“… Hiuen-Tsang, who visited India from 629 to 645 AD, describes the influence of a south Indian Brahmin queen on her husband who ordered the execution of many thousand Buddhists including 8,000 in Madurai alone. Kalhana’s Rajatarangani (written by a Shaivite scholar about 1149 AD and the first Brahmin account of India’s historic past from the time of Yudishthira) relates that Mihirikula, the Hun ruler was converted by Brahmins (in 515 AD) and unleashed a wave of violent destruction on Buddhist monasteries in Punjab and Kashmir. He reports (verse 290 in book 1) that “crows and birds of prey would fly ahead eager to feed on those within his armies reach”. He proudly proclaimed himself as the killer of three crores. … … – Buddhism that had been strong in India in the 7th Century was completely obliterated a century later.”
There are many who seem to believe that brutality and bloodshed were the sole preserve of Muslim rulers and that Hindu rajas lived in an idyllic ocean of peace and tranquility. Unfortunately, an examination of the history of the Indian sub continent does not support such an uninformed opinion.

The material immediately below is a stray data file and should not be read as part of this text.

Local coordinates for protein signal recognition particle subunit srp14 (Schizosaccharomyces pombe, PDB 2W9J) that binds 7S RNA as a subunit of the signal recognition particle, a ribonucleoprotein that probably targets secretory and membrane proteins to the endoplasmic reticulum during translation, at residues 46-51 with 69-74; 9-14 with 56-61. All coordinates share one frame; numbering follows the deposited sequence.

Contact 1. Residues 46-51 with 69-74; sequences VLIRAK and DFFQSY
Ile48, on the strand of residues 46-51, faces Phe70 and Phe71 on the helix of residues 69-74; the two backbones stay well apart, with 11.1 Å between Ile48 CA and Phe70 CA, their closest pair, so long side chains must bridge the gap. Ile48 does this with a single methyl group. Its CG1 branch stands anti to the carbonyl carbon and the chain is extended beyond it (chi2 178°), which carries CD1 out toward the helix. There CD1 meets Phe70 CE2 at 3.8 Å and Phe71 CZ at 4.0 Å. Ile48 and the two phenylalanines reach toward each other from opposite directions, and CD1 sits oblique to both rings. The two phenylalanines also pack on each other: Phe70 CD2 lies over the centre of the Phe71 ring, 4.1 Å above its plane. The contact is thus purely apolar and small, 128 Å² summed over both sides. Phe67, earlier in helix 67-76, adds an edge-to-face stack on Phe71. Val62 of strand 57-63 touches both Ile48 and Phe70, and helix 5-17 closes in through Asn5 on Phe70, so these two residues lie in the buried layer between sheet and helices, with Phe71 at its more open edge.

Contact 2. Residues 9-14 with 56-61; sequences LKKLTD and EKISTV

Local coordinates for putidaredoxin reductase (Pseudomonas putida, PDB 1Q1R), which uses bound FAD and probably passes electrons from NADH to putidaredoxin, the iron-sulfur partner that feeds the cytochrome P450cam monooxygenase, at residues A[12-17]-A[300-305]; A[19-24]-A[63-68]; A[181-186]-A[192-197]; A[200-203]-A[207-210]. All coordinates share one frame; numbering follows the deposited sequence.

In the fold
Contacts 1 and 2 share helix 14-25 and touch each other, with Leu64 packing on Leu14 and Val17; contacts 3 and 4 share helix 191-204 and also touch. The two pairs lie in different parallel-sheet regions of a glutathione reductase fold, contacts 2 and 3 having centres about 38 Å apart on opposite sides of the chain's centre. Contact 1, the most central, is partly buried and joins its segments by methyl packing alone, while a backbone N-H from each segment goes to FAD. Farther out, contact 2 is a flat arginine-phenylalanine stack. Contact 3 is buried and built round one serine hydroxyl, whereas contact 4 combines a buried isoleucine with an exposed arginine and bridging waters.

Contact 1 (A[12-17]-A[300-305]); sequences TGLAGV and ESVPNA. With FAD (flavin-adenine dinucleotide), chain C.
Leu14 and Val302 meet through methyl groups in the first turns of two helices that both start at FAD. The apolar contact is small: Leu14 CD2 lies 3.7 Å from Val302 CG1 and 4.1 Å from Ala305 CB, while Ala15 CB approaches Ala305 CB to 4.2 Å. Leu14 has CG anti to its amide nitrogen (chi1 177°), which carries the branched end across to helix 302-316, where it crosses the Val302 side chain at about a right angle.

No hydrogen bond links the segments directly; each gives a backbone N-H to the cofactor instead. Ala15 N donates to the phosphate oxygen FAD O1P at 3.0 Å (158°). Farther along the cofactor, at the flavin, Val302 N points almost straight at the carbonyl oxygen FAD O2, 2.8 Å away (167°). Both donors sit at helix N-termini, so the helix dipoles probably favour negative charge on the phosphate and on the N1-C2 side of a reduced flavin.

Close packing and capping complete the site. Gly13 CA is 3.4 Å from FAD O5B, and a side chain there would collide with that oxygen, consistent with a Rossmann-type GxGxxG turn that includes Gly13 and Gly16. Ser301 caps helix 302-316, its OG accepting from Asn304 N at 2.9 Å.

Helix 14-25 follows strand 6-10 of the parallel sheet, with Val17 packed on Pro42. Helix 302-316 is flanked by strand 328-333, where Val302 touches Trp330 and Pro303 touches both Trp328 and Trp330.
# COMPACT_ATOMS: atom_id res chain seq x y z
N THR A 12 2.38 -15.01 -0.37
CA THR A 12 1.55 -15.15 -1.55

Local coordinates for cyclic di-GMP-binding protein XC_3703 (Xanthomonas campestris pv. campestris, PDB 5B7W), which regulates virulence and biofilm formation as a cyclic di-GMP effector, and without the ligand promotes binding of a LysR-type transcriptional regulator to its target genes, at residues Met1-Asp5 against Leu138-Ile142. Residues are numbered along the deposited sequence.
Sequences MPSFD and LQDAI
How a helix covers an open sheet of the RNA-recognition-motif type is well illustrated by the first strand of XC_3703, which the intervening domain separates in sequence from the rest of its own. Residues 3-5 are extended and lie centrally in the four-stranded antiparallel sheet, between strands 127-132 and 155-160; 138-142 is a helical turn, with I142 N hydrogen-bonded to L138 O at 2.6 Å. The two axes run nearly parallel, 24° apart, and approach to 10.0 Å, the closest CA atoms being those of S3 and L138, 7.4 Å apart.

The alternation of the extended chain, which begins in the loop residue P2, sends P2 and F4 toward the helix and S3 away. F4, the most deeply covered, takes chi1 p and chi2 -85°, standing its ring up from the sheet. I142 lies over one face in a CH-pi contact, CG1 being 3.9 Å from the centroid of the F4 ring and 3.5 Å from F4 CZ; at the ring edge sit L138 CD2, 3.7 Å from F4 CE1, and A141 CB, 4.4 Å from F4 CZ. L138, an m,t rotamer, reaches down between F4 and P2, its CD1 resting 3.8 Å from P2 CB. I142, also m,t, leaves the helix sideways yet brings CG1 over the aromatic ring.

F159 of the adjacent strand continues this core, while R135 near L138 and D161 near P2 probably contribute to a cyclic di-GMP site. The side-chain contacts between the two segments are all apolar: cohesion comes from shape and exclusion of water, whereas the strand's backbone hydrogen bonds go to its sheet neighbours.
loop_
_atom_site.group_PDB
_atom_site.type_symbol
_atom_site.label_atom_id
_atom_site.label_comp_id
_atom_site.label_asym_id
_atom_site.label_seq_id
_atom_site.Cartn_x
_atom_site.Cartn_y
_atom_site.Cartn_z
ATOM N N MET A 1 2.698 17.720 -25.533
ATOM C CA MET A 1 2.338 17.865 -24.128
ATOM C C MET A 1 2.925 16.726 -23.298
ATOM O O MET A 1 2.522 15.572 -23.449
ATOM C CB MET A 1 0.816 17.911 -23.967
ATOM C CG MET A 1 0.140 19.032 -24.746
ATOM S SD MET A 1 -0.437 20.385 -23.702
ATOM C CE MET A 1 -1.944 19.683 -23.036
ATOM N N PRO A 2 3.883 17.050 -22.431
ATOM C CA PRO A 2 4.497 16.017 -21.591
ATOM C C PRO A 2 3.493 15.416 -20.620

Gaining and retaining power is a brutal business all around the world, and has been so, all through history, with the possible exception within Buddhist societies where brute violence is rare. Many people genuinely believe that Hinduism has always been a tolerant religion that assimilated other peoples and ideas without bloody conflict. That is how they teach it! The ugly scars of brutality in the history of all peoples, are sanitized in school history books. The ruling powers, everywhere, want to play down the politics of past racial or religious persecution. This has the result in our case that many people hold the opinion that brutality and violence in India were exclusive to ‘invaders’ like the Greeks, Mongols, Turks and even the British. While these were the `invaders’ easily condemned by the history books, it can be mentioned that most of the Arya, Scythian and Jat tribes, who came to India probably from central Asia, could also be described as ‘invaders’.
For those tribes the word ‘invasion’ is an exaggeration. Most of north western India was fairly sparsely populated in ancient times and the great Indian cities (after the Harappan period) were mainly in the region of present day Bihar until the 6th century BC, so many alien tribes from less fertile areas of the north simply entered with little opposition, unnoticed even, by the local inhabitants. Pastoralists never made wars on each other and it was only with growing populations and urbanization that rulers of the evolving city states had to keep standing armies that were dedicated to protect but also attack for plunder!